When I started teaching in children’s ministry, I had many presumptions. Having volunteered in children’s ministry before, I thought I knew all that I needed to know about kids to have a “license” to work with them. Couple that with the fact I didn’t yet have kids of my own, and you can see why I was cruising for a bruising…of my pride that is. After my first week, it was apparent that there were many things I had yet to learn, and I’ll be the first to say that I am still learning daily. Here are some of those things I wish I knew before beginning:

1. Children can learn much more than we give them credit.

As parents and children’s ministry leaders, I believe that many times we underestimate the learning capacity of children. If we aren’t careful we will find ourselves leading them through shallow waters for the twelve years we have them, and never allowing them to experience the depth of God’s Word. When we take kids deeper we enable them to be drawn closer to God and root their faith in firm soil that will help it stand the test of time.

2. Parents are children’s primary spiritual influencers, not us.

If you’ve been in children’s ministry for very long at all, chances are high that you have heard this fact. Not only is it a fact, it’s biblical. When I started in children’s ministry, I thought that I was supposed to be children’s main source of spiritual guidance. I soon learned that if it were left up to me, their spiritual guidance would fall short…big time, not only because I didn’t know everything, but also because I only had very few hours in the week with children while their parents had hundreds.

3. What children learn on Sundays is important, but what they learn during the week is just as important, if not more.

My previous point leads to this one. Because we are not children’s primary spiritual influencers, it would make sense that the time they spend with us, while important, isn’t the MOST important. Parents have FAR more influence over their children than we do. Their friends have FAR more influence than us. Media also has a greater influence than us. I wish I had known that. If I had, I may have spent more time helping parents lead their children throughout the week than I did preparing for our Sunday morning programming.

4. While there are certain things children MUST know, understand, and believe in order to become a Christian, they don’t have to know EVERYTHING about God.

There is nothing more awesome in children’s ministry than seeing a child come to Christ. I, being someone who is inclined toward facts and analytics, tend to place a heavy emphasis on knowledge. In the early stages of my children’s ministry, I wanted to make sure children knew a considerable amount about God before I felt comfortable with them making a decision to follow Jesus. In hind site, I was probably being too overbearing. While children MUST know, understand, and believe certain things to become Christians (i.e. they are sinners who deserve punishment, Jesus never sinned but died on the cross to pay their punishment, Jesus came back to life, and if they repent of their sins and trust Jesus they can be forgiven and have a relationship with God), they don’t need to totally understand everything about God. If that was the requirement, would anyone be saved?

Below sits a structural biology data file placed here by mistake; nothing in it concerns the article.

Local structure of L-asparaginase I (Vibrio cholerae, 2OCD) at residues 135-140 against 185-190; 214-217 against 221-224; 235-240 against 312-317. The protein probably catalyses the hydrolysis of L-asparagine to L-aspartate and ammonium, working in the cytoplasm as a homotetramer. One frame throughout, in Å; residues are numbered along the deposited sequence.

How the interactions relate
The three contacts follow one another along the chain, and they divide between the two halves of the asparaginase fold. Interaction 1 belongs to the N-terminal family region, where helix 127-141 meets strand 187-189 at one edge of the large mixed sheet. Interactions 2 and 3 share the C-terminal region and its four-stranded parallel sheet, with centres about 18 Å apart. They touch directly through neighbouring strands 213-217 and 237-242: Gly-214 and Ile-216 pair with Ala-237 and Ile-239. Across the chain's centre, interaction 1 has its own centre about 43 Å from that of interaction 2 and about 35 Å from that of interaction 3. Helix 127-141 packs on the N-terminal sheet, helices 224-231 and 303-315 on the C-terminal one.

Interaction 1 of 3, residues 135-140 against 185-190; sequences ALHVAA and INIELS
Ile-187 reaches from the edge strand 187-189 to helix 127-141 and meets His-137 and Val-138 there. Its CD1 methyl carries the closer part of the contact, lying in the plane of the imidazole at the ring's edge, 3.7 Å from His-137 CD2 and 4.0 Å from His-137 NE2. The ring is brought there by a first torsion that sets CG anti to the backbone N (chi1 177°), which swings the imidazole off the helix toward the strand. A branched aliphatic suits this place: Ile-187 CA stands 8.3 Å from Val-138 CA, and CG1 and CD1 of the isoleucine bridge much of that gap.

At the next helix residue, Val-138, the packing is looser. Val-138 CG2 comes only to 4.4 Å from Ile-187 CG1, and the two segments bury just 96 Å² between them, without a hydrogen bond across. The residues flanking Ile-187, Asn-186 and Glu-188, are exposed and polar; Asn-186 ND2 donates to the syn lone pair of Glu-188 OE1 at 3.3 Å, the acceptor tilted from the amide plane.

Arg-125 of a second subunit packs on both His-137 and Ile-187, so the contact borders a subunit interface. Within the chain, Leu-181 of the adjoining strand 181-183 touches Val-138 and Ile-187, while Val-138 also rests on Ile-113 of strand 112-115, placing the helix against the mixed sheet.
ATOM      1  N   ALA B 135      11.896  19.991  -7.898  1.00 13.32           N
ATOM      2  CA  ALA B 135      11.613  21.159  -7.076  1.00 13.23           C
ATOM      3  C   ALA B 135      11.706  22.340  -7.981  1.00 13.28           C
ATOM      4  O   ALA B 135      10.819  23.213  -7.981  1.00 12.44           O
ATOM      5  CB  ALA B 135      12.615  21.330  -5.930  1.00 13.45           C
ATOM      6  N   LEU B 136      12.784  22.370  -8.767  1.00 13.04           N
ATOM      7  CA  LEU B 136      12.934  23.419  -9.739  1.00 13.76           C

5. Children are not going to be perfect angels, no matter how good we are at teaching. However, we will still love them and find great joy in the privilege to lead them each week.

Walking in to teach my first children’s church service, I had in my mind how things would go– the kids were going to come in and sit in their seats, stay quiet while I taught, sing beautifully in worship to God, and bow their heads in humility and reverence when we prayed. The kids, on the other hand, had in their minds how things were actually going to go. Their actions weren’t terrible by any means, however they didn’t turn out to be the “perfect angels” I had envisioned. Looking back, I realize that kids are going to be kids and that’s totally okay. God loves kids the way they are, and we should too. Kids should be taught to obey, but even when days don’t go exactly as we plan, we will still love them and be totally happy serving God while serving them.

Looking for some great resources for new children’s ministers? Take a look at these books:

Have you learned some valuable lessons, since you began in children’s ministry? Share one below in the comment section!

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GJ Farmer is a husband, a dad, the founder of ChildrensMinistryBlog.com, and is the Children’s Pastor at First Baptist Church in Somerset, Kentucky. He has completed a Bachelor’s degree in Church Ministries and a Master’s degree in Children’s Ministry. He has also been fortunate to lead and teach groups at children’s ministry conferences and to have had some of his writing published. Apart from working with kids, he enjoys reading, performing magic tricks, playing video games, and University of Kentucky basketball.

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